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Who's the real storm guru?

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Well, the gibbon didn't make a monkey out of me.

Back in June, against the hurricane predictions by three of the highest-profile, super computer-driven forecasters, The Post and Courier staked predictions by Whoop Whoop the white-handed gibbon, trance medium Elizabeth Baron, a dart thrower in a bar and a lame reporter — me.

Meanwhile, nearly half the readers who voted in an online poll predicted the ape would be the most accurate.

The idea was to tweak the noses of weather experts spewing out a slew seasonal predictions that many people dismiss as little more than educated guesses.

Boy, are their noses sore. The season ends today, and for the second year in a row it was milder than the "experts" called for. Among our select group, the only one who came close to getting it right was...was...wait for it...

The trance medium.

Baron, of Goose Creek, never doubted, she said. "Because I prayed. I've been very fortunate that the Holy Spirit gives me this stuff."

She nailed the number of hurricanes that formed — six. She came within two of the number of storms that became intense (having winds more than 110 mph.); there were two; she

predicted four. Everybody else predicted more. Whoop Whoop's banana-grabbing predictions were lower than only those of Frank Wilcox, the dart thrower.

Wilcox, who threw in the Windjammer bar on Isle of Palms, was disappointed. He hoped he'd at least do better than the gibbon, he said. But he didn't think much of "expert" predictions when he threw the darts, and he doesn't think any more of them now.

His dart came the closest to predicting how many hurricanes would make landfall on the East Coast. He popped "1." Gabrielle was the lone strike, brushing the Outer Banks in North Carolina as a tropical storm near hurricane strength.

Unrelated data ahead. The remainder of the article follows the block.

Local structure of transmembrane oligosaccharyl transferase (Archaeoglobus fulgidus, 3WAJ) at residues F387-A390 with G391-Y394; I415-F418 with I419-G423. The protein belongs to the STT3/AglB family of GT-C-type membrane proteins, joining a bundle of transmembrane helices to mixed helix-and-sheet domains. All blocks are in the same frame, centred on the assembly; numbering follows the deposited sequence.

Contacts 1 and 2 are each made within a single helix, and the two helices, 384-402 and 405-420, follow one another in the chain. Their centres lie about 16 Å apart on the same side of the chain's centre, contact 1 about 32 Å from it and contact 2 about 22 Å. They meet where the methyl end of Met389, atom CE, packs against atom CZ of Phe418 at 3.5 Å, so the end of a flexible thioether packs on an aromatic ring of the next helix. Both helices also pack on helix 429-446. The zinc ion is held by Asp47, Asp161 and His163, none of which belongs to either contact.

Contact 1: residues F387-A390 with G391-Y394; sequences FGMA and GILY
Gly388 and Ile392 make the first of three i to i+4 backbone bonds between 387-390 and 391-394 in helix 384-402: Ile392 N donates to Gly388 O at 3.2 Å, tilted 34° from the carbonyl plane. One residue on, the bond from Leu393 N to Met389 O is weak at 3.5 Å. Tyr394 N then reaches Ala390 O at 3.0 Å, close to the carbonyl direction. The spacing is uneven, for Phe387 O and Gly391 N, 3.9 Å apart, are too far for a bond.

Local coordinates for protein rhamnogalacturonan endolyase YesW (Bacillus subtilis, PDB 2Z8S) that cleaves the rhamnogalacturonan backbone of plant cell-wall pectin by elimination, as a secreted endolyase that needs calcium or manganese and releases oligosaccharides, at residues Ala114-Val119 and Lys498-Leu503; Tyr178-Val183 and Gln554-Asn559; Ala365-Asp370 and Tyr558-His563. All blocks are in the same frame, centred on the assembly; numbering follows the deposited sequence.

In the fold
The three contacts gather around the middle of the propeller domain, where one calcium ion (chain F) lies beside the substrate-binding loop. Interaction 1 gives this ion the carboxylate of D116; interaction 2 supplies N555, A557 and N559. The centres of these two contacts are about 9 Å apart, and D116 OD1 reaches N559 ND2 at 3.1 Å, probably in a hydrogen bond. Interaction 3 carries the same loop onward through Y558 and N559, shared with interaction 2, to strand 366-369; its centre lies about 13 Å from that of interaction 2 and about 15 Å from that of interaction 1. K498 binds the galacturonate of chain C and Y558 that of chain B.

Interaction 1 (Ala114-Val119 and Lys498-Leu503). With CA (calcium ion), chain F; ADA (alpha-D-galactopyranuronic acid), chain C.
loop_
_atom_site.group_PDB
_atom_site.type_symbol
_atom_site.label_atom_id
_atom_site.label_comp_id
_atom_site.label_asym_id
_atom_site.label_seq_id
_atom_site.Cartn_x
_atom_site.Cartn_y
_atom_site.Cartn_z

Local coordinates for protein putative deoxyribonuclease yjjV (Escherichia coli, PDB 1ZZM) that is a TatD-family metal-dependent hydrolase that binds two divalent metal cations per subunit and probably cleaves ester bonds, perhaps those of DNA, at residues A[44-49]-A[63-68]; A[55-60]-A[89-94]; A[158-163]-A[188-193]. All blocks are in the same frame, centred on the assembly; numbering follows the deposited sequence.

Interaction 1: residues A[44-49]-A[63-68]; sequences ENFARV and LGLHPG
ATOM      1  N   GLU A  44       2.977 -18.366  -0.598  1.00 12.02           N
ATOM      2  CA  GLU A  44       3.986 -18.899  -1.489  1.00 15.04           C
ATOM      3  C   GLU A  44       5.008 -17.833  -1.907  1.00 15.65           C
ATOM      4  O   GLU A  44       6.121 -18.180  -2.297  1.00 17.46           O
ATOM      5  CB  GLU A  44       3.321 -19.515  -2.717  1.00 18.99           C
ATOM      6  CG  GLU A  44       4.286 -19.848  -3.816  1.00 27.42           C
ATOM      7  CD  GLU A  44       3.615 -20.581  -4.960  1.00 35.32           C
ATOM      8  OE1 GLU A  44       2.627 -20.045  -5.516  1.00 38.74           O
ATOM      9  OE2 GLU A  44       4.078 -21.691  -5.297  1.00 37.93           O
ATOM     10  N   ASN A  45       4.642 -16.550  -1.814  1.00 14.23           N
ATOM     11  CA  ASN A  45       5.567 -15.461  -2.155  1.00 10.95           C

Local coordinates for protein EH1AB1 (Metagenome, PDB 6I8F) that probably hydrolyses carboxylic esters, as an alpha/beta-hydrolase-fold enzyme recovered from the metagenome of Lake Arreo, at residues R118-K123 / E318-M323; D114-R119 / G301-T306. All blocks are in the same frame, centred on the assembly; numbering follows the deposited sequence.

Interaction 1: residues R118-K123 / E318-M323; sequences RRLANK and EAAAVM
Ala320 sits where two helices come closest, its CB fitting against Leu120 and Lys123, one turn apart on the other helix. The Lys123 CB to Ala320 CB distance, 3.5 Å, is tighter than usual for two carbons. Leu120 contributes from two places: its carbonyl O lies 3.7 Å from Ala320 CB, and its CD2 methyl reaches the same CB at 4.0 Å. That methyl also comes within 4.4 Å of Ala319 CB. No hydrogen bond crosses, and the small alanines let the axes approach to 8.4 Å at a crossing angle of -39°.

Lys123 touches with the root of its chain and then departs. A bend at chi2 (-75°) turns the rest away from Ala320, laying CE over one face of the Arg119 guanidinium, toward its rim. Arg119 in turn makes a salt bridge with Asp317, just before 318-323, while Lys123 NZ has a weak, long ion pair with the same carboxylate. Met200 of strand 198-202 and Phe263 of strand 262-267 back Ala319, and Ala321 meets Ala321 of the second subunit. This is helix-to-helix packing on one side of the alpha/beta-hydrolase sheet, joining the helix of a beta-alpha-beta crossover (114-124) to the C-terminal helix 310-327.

"I think it's all a matter of who has the most skill," Wilcox said, laughing. "The only thing I'm good at is breaking things at work."

Whoop Whoop didn't have much to say for himself when he heard the results. He slouched down on the wire mesh of his cage at the International Primate Protection League in Summerville, perched his hand under his chin like The Thinker and gazed forlornly away.

The other gibbons didn't help, taunting, "Whoop whoop! Whoop whoop!" with their singsong calls.

Baron, who makes a profession out of making predictions, didn't mind the spoof.

"I'm not always right because the world has its limitations. We're not perfect," she said.

In my defense, the forecasters who called for a busier than usual season were surprised by cooler than normal temperatures and persistent shear winds. I quote from my June prediction, "The waters off the Lowcountry shore stayed cooler longer this year, and spring storms kept coming out of the Northeast."

So to the readers who voted 10-to-1 that Whoop Whoop the white-handed gibbon would be more accurate than I and more than 5-to-1 that the ape would out-predict Baron —

C'mon, who's your daddy?

What happened vs. what they predicted

Reader predictions

East Coast

Hurricanes Intense landfall

How it really went in 2007 6 2 1

National Hurricane Center 7-10 3-5 No


William Gray-Phil Klotzbach 9 5 50%


North Carolina State University 8-9 4-5 2-4

Whoop Whoop the white-handed gibbon 12 5 (hid under

his "blankie")

Dart Thrower Frank Wilcox 13 7 1

Trance Medium Elizabeth Baron 6 4 2

Reporter Bo Petersen 9 6 2

Ninety-eight people cast their votes at predicting who would be the most accurate at predicting hurricanes:

Reporter Bo Petersen 4% 4 votes

Trance medium Elizabeth Baron 7% 7 votes

Dart thrower Frank Wilcox 18% 18 votes

Hurricane forecaster William Gray 29% 29 votes

Whoop Whoop the gibbon 40% 40 votes

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